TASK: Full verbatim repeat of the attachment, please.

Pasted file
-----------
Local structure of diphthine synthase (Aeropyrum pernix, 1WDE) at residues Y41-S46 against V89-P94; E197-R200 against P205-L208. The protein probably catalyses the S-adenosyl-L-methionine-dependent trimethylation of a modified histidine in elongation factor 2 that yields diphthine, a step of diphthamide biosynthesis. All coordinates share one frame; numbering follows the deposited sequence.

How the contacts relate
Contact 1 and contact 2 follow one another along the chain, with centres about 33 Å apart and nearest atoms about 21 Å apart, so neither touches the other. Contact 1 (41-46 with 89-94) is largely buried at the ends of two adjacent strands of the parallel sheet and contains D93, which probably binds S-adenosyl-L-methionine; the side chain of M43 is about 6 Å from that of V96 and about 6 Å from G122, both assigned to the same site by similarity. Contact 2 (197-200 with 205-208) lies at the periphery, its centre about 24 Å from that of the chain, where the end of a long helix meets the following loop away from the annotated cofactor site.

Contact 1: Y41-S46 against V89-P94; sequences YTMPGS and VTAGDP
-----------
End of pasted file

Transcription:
Local structure of diphthine synthase (Aeropyrum pernix, 1WDE) at residues Y41-S46 against V89-P94; E197-R200 against P205-L208. The protein probably catalyses the S-adenosyl-L-methionine-dependent trimethylation of a modified histidine in elongation factor 2 that yields diphthine, a step of diphthamide biosynthesis. All coordinates share one frame; numbering follows the deposited sequence.

How the contacts relate
Contact 1 and contact 2 follow one another along the chain, with centres about 33 Å apart and nearest atoms about 21 Å apart, so neither touches the other. Contact 1 (41-46 with 89-94) is largely buried at the ends of two adjacent strands of the parallel sheet and contains D93, which probably binds S-adenosyl-L-methionine; the side chain of M43 is about 6 Å from that of V96 and about 6 Å from G122, both assigned to the same site by similarity. Contact 2 (197-200 with 205-208) lies at the periphery, its centre about 24 Å from that of the chain, where the end of a long helix meets the following loop away from the annotated cofactor site.

Contact 1: Y41-S46 against V89-P94; sequences YTMPGS and VTAGDP